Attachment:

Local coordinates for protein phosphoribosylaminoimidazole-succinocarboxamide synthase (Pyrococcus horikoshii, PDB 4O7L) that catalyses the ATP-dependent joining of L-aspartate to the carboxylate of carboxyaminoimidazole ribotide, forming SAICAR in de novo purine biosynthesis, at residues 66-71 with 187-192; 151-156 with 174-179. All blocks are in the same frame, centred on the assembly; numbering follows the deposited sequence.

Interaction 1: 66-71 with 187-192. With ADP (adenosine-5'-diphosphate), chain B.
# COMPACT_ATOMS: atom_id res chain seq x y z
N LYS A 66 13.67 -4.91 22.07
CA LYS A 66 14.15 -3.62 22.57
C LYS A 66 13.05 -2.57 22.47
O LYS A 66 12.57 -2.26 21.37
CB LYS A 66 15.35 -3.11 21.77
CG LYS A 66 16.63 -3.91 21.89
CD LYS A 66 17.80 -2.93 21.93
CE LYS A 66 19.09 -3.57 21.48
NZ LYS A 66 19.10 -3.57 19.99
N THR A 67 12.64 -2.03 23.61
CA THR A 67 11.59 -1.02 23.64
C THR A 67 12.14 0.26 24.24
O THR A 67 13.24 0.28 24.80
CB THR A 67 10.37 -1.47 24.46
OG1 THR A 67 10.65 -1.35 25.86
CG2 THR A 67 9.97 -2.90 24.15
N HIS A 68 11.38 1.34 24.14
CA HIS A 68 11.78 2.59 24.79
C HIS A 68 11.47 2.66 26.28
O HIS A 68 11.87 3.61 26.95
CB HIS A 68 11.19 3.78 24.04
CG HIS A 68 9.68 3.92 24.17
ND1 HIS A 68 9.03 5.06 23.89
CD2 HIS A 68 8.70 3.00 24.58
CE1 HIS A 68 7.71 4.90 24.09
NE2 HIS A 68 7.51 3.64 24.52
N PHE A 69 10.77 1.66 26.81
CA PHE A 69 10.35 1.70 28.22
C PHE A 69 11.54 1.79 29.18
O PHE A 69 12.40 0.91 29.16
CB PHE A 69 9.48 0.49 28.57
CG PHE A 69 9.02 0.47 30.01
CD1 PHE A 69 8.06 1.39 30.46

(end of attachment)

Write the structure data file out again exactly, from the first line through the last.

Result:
Local coordinates for protein phosphoribosylaminoimidazole-succinocarboxamide synthase (Pyrococcus horikoshii, PDB 4O7L) that catalyses the ATP-dependent joining of L-aspartate to the carboxylate of carboxyaminoimidazole ribotide, forming SAICAR in de novo purine biosynthesis, at residues 66-71 with 187-192; 151-156 with 174-179. All blocks are in the same frame, centred on the assembly; numbering follows the deposited sequence.

Interaction 1: 66-71 with 187-192. With ADP (adenosine-5'-diphosphate), chain B.
# COMPACT_ATOMS: atom_id res chain seq x y z
N LYS A 66 13.67 -4.91 22.07
CA LYS A 66 14.15 -3.62 22.57
C LYS A 66 13.05 -2.57 22.47
O LYS A 66 12.57 -2.26 21.37
CB LYS A 66 15.35 -3.11 21.77
CG LYS A 66 16.63 -3.91 21.89
CD LYS A 66 17.80 -2.93 21.93
CE LYS A 66 19.09 -3.57 21.48
NZ LYS A 66 19.10 -3.57 19.99
N THR A 67 12.64 -2.03 23.61
CA THR A 67 11.59 -1.02 23.64
C THR A 67 12.14 0.26 24.24
O THR A 67 13.24 0.28 24.80
CB THR A 67 10.37 -1.47 24.46
OG1 THR A 67 10.65 -1.35 25.86
CG2 THR A 67 9.97 -2.90 24.15
N HIS A 68 11.38 1.34 24.14
CA HIS A 68 11.78 2.59 24.79
C HIS A 68 11.47 2.66 26.28
O HIS A 68 11.87 3.61 26.95
CB HIS A 68 11.19 3.78 24.04
CG HIS A 68 9.68 3.92 24.17
ND1 HIS A 68 9.03 5.06 23.89
CD2 HIS A 68 8.70 3.00 24.58
CE1 HIS A 68 7.71 4.90 24.09
NE2 HIS A 68 7.51 3.64 24.52
N PHE A 69 10.77 1.66 26.81
CA PHE A 69 10.35 1.70 28.22
C PHE A 69 11.54 1.79 29.18
O PHE A 69 12.40 0.91 29.16
CB PHE A 69 9.48 0.49 28.57
CG PHE A 69 9.02 0.47 30.01
CD1 PHE A 69 8.06 1.39 30.46